And check out this interesting 2012 NPR story by Scott Simon about Carmina Burana – http://www.npr.org/templates/story/story.php?storyId=6471891 – that includes some amusingly unorthodox Death Metal, Rap and Electronic versions – and a very interesting interview with Maestro Marin Alsop, music director of the Baltimore Symphony Orchestra (the first woman to hold this poisition with a major American orchestra, I gather.) Alsop conducted a new (2012) recording of Carmina Burana with the Bournemouth Symphony Orchestra on the Naxos label
DES Moines Register Symphony review: ‘Carmina Burana’
Symphony review: ‘Carmina Burana’
The audience got what it came for Saturday when the Des Moines Symphony and a mass choir delivered a rousing performance of Carl Orff’s blockbuster “Carmina Burana.” The nearly full house at the Des Moines Civic Center felt the visceral blast of 330-some musicians singing, playing instruments, and pounding on a drum the size of a small car.
The bodies on stage outnumbered the populations of more than 400 towns in Iowa.
So it’s a good thing those bodies had talent. They produced both the steamroller power of the work’s signature song, “O Fortuna” – made famous in countless movies and advertisements – as well as the earthier delights in the other two dozens songs about spring and love and drinking. (Orff set the music to a series of 13th century Latin poems he found in a secondhand book store.)
The orchestra has performed “Carmina” before, with guest conductors, but this was maestro Joseph Giunta’s first crack at it. He pulled it together well, with a strong sense of pacing and polished bombast. The score isn’t as technically difficult as some, but it takes a steady hand to get 330 people on the same page.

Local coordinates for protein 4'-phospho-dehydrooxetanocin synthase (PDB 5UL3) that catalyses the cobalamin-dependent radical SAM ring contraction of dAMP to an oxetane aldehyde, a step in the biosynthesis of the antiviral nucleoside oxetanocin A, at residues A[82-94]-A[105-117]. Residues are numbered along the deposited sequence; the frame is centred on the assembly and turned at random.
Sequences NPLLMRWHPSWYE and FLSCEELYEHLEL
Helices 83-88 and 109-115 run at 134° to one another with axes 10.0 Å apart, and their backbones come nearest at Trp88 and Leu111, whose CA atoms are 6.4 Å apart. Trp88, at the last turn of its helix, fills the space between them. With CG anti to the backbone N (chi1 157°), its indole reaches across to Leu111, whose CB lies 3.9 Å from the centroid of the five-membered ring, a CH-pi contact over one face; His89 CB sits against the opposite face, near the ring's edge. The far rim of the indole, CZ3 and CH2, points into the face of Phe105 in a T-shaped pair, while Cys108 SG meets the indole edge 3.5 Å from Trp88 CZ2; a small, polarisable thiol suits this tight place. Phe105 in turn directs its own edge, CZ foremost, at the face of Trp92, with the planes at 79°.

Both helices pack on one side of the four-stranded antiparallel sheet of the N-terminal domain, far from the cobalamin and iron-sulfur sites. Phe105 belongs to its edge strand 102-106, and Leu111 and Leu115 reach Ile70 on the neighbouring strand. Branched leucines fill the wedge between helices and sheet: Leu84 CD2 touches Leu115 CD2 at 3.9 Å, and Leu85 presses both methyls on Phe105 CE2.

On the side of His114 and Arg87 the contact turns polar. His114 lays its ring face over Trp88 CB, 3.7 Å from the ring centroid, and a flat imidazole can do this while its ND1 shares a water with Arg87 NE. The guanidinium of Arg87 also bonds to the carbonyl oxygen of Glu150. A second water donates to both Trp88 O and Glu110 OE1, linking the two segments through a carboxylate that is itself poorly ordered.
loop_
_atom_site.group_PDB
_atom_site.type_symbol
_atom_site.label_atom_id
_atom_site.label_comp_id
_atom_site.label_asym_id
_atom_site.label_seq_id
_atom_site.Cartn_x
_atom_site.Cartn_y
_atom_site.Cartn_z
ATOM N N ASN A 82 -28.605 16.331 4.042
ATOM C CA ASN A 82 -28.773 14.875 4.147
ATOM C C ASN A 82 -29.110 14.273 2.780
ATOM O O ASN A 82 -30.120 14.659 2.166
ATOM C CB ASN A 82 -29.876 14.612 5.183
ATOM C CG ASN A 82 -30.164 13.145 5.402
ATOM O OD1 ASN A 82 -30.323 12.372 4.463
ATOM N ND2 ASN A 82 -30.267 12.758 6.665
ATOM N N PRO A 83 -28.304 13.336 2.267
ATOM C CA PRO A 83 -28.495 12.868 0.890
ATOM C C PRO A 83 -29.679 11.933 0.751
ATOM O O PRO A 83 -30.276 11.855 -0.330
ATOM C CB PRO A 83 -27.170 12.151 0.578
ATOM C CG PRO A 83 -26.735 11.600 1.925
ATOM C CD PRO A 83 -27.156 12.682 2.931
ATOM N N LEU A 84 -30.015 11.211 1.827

He had help from Drake University orchestra conductor Akira Mori, who prepared his students to play with the pros, and Drake choral conductors Aimee Beckmann-Collier and Linda Vanderpool, who rehearsed four different university choirs, including one that includes community voices. Barbara Sletto coached the Heartland Youth Choir, which held its own even amid the roar.
The women’s voices produced a supple, lively tone in the early flirty passages (“Salesman! Give me colored paint to paint my cheeks”) but the men one-upped them with a precisely rendered round of drinking songs. Their unaccompanied section (“If a boy and girl linger together”) was especially good.
The dramatically gifted baritone Robert Orth carried most of the solos with natural ease, as if Latin was his first language. He struggled at times to be heard but still managed to make himself understood, even wobbling back and forth during his bit as a drunken priest.
The talented soprano Carrie Ellen Giunta, who happens to be married to the conductor, sang best during her highest and most exposed solo (“Sweetest boy”). And the tenor Christopher Pfund made the most of his brief appearance as a swan – or former swan – lamenting its life while roasting on a spit. It’s one of the tenor’s specialities; he’s sung the role more than 150 times on three continents.
“Carmina” was written in 1937, the same year the Des Moines Symphony began as a combined ensemble of Drake and the community at large. Saturday’s concert (which repeats Sunday) honored that connection further by opening with a performance of Brahms’ “Academic Overture,” again with a mix of students and pros. It sounded as sunny as anything on the university’s admissions brochures.